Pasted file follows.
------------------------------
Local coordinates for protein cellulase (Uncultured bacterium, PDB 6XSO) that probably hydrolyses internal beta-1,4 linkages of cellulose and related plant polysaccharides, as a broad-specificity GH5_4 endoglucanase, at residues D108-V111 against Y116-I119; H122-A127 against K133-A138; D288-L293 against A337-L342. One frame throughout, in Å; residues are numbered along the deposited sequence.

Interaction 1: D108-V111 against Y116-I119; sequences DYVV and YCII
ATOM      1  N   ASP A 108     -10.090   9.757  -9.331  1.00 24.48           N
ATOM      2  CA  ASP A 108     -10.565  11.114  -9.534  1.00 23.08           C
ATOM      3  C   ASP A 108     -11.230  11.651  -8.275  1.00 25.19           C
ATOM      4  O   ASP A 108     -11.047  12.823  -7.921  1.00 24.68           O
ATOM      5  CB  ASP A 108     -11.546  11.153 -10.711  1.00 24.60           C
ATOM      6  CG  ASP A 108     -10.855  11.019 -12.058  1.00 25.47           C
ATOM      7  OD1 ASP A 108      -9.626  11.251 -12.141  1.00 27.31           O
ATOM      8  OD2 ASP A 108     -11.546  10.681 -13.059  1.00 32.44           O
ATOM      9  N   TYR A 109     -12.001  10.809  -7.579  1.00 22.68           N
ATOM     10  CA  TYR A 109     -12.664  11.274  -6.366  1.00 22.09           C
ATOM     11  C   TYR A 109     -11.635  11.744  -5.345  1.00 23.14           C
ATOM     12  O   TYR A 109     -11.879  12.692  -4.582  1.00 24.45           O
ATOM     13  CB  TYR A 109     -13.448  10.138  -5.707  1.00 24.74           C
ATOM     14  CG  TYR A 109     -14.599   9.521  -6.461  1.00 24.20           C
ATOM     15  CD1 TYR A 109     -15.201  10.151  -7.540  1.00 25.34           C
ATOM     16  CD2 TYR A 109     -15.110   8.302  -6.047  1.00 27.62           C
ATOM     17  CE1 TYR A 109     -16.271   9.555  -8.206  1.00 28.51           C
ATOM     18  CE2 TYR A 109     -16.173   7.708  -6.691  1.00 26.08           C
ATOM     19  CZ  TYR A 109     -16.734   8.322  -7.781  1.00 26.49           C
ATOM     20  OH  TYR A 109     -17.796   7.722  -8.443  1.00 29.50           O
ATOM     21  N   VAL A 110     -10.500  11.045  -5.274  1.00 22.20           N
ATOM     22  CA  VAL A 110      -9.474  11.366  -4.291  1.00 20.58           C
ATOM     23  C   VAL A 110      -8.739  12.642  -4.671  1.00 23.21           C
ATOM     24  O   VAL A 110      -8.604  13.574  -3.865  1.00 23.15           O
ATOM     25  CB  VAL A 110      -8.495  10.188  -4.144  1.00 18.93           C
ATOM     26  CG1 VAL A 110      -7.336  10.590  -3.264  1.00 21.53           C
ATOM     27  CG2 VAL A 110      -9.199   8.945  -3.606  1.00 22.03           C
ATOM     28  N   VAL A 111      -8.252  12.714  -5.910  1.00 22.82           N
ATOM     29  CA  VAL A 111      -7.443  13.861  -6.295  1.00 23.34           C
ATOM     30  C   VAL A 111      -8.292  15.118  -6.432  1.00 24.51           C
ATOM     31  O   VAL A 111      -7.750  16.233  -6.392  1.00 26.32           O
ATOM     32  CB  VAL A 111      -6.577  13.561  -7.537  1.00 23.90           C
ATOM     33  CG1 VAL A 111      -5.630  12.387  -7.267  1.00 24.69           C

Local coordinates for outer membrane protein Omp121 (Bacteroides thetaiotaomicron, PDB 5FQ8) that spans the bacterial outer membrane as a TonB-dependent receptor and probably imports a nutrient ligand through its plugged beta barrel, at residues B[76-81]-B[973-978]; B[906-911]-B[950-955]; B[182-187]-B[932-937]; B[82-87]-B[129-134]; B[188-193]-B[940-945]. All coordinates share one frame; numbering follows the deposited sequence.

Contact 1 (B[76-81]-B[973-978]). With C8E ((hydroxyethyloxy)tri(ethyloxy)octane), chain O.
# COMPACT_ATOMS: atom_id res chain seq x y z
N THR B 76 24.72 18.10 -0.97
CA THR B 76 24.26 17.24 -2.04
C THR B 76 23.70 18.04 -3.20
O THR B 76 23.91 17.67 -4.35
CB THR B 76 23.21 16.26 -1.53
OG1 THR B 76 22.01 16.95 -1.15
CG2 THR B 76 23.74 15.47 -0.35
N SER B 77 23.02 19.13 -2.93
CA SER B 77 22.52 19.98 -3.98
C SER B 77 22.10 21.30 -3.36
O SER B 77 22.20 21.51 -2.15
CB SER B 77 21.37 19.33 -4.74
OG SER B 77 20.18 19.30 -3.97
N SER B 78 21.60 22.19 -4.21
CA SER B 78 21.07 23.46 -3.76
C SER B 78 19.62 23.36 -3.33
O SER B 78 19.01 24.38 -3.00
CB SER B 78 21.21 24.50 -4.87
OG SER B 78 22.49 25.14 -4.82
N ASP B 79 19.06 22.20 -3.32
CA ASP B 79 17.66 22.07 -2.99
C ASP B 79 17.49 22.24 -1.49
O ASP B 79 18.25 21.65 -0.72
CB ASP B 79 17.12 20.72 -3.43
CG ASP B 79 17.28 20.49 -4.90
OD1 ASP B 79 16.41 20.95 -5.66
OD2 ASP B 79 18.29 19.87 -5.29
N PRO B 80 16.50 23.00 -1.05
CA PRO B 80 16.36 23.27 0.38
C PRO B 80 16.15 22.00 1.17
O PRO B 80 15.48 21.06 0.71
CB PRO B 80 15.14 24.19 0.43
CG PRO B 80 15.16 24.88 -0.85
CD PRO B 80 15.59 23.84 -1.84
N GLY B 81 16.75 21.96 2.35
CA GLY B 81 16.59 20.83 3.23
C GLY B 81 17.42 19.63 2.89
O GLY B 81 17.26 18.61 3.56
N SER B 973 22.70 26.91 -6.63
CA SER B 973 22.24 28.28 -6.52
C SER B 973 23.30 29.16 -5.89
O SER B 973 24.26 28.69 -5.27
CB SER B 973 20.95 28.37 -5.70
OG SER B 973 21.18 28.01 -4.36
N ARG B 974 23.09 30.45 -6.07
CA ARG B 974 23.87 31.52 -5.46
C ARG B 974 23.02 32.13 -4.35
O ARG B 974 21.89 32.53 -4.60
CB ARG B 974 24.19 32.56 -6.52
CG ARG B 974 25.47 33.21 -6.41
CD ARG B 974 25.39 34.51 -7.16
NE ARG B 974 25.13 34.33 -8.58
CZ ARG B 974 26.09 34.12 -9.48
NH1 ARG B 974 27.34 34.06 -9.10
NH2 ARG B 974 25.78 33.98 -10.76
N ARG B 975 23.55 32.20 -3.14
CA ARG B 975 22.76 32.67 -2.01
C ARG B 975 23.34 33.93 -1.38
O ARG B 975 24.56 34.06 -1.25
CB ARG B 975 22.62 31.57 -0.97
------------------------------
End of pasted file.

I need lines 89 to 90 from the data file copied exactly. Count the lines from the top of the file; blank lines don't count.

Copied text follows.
CD ARG B 974 25.39 34.51 -7.16
NE ARG B 974 25.13 34.33 -8.58